The day-to-day grind of being a human being is challenging for us all. Some of us, who care about others, even those non-human creatures, more than ourselves, feel a burden. Ironically, that burden or challenge creates a lull. What we choose to do to relax says more about us than what we do when we stress or strive. I sincerely believe that.
I do not judge anyone on the work they do or how they live their lives, as long as they fall in between my own definition of decency. I do not believe my definition is any different or holds others to a higher standard but I'm sure I'm wrong. By simply writing it, or saying it aloud, I'm probably disproving it. I do however judge people by how they spend their supposed downtime. As I wrote in a previous post, I do reflect upon my actions quite a bit, and it has recently occurred to me that this is not the norm. Most fall into some mindless chatter or silly distraction, and that is fine, but does it make you the person you want to be, which in turn may make someone else a better person? I could be wrong, but I strongly doubt watching sitcoms betters anyone. This is not to say watching sitcoms is a bad thing or should be ignored. It's confusing; I grant you that.
If money were no object I'd go back to school and simply take classes that interest me and mock the idea that learning has an end. If I craved Mexican food, I'd turn off the laptop and drive to Mexico. If I wanted to understand why sharks come to Cape Cod every summer, I'd drive to Cape Cod and ask. I'd do a lot of personal, maybe even selfish things, but most of all, I'd ask people what would make them happier.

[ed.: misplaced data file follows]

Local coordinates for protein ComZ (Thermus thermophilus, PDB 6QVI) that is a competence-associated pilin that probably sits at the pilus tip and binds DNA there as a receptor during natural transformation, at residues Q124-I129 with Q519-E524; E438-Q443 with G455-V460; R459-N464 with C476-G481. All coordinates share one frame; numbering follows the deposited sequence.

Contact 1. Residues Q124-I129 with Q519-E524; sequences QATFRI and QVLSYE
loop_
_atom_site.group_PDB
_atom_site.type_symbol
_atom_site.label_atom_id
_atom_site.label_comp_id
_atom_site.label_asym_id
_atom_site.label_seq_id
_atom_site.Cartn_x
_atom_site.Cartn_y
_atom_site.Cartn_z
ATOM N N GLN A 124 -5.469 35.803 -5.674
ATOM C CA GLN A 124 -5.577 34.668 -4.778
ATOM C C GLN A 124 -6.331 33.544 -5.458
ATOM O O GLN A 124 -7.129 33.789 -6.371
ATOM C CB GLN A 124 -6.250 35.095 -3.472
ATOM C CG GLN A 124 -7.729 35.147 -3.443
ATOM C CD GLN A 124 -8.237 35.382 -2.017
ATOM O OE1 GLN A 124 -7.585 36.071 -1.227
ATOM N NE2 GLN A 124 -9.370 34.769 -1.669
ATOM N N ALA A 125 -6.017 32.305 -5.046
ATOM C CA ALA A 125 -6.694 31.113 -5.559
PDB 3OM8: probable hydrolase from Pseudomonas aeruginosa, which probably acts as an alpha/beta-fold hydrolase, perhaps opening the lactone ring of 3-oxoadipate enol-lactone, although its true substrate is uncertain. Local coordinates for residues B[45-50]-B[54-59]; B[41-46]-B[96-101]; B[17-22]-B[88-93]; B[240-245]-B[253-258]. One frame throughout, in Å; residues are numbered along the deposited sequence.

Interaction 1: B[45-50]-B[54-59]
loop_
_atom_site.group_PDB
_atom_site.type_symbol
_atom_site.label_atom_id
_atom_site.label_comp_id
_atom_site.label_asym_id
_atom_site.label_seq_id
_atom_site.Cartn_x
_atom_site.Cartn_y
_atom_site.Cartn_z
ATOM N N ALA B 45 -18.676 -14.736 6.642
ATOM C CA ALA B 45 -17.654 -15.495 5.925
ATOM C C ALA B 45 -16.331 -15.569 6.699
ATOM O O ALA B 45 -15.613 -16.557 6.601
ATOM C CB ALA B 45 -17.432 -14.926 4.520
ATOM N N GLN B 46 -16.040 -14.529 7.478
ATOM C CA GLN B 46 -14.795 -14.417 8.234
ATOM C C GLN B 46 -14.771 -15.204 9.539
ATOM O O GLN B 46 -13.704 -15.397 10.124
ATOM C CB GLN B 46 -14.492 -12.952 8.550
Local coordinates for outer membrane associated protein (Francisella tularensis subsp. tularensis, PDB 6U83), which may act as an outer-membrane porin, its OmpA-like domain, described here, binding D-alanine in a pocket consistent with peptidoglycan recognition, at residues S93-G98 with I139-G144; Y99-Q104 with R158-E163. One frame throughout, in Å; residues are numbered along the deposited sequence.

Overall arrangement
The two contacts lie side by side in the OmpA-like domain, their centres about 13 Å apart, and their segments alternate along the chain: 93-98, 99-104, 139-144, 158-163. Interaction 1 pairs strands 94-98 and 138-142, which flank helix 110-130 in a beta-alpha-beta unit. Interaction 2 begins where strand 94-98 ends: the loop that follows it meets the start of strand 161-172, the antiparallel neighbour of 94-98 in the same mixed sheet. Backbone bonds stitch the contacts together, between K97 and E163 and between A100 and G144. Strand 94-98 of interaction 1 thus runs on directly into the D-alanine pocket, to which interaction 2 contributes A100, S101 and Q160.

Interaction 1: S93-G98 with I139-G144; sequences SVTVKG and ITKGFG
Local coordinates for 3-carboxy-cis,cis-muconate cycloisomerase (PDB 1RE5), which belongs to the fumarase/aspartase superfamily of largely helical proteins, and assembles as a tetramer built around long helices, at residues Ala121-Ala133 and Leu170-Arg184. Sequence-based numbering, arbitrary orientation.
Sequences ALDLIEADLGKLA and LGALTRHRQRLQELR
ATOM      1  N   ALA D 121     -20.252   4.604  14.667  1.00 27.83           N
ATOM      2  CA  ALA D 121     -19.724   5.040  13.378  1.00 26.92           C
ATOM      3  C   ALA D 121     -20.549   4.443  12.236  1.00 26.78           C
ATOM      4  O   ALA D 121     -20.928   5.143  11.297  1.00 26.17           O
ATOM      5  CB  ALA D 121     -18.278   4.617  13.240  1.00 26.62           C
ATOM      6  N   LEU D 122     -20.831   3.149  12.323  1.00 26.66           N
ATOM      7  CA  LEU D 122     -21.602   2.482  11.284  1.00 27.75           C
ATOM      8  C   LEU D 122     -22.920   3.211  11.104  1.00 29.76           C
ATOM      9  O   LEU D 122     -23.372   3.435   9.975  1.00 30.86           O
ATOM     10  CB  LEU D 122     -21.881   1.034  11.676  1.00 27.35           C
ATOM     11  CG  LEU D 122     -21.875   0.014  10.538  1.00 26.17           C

Recently, I have realized that there is this misconception that childhood was easier. That because we lacked responsibility we could be carefree, and the lack of responsibility made life enjoyable. I beg to differ. Childhood is a day in/day out school. We're told "No," more during childhood than in adulthood and constantly being reminded of right and wrong. We also must follow these commands, whereas when we're adults, we can pick and choose which social behaviors we find pleasing and abhorrent. Our childhood is what our adult selves call "political correctness,' which based on most of those I know, isn't something they value. No, what made us happy in childhood was the fact that we, without any true intent, did for others without thinking. Our imaginations ran wild, but we included everyone, regardless of whether or not they were the cop or robber, the cowboy or Indian, or the princess or the witch. Everyone played a role and we grew together. When we were done, we went and told our parent(s) of our adventures and they smiled. That confirmation is lost in adulthood, aside from that which we receive in the eyes of a child.
One of the hindrances of today's world is that most of our interaction is impersonal, and I strongly feel we're passing this down to our children, who need interpersonal connections. Texts, Facetime, Social Media, and even the games we see on TV, computers, and in schools, are all geared towards the self, forgetting that most children benefit from groups, as do adults. It's why I've tried, without coming off as odd or self-righteous to engage more people, which is why the title of this post is "Challenge Me." I feel as though I've mastered the challenge of my relaxation time, and my mind is always whirling about, learning or experiencing something new. But I worry about my shared time. That I'm not being challenged, because people don't really strive to be that smiling child again. I know I'm not, so maybe I'm challenging others.